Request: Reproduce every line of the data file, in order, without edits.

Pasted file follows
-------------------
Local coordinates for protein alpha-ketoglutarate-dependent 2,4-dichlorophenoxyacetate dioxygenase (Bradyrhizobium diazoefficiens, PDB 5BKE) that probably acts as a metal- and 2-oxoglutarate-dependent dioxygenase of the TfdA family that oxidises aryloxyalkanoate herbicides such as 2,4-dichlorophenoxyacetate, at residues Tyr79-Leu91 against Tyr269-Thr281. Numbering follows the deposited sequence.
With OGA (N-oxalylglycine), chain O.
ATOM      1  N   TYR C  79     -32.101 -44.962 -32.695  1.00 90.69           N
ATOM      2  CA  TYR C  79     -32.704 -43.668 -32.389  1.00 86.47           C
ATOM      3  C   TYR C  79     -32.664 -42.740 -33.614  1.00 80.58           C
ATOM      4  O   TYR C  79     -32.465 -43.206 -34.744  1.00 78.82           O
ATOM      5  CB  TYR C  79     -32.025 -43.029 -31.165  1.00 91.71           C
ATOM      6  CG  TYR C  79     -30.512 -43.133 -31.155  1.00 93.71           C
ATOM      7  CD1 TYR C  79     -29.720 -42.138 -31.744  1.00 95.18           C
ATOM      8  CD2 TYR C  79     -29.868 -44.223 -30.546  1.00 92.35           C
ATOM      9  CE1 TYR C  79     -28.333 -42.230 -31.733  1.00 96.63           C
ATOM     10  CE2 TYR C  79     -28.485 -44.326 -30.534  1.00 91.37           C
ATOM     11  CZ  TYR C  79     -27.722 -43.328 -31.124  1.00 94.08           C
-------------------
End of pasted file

Local coordinates for protein alpha-ketoglutarate-dependent 2,4-dichlorophenoxyacetate dioxygenase (Bradyrhizobium diazoefficiens, PDB 5BKE) that probably acts as a metal- and 2-oxoglutarate-dependent dioxygenase of the TfdA family that oxidises aryloxyalkanoate herbicides such as 2,4-dichlorophenoxyacetate, at residues Tyr79-Leu91 against Tyr269-Thr281. Numbering follows the deposited sequence.
With OGA (N-oxalylglycine), chain O.
ATOM      1  N   TYR C  79     -32.101 -44.962 -32.695  1.00 90.69           N
ATOM      2  CA  TYR C  79     -32.704 -43.668 -32.389  1.00 86.47           C
ATOM      3  C   TYR C  79     -32.664 -42.740 -33.614  1.00 80.58           C
ATOM      4  O   TYR C  79     -32.465 -43.206 -34.744  1.00 78.82           O
ATOM      5  CB  TYR C  79     -32.025 -43.029 -31.165  1.00 91.71           C
ATOM      6  CG  TYR C  79     -30.512 -43.133 -31.155  1.00 93.71           C
ATOM      7  CD1 TYR C  79     -29.720 -42.138 -31.744  1.00 95.18           C
ATOM      8  CD2 TYR C  79     -29.868 -44.223 -30.546  1.00 92.35           C
ATOM      9  CE1 TYR C  79     -28.333 -42.230 -31.733  1.00 96.63           C
ATOM     10  CE2 TYR C  79     -28.485 -44.326 -30.534  1.00 91.37           C
ATOM     11  CZ  TYR C  79     -27.722 -43.328 -31.124  1.00 94.08           C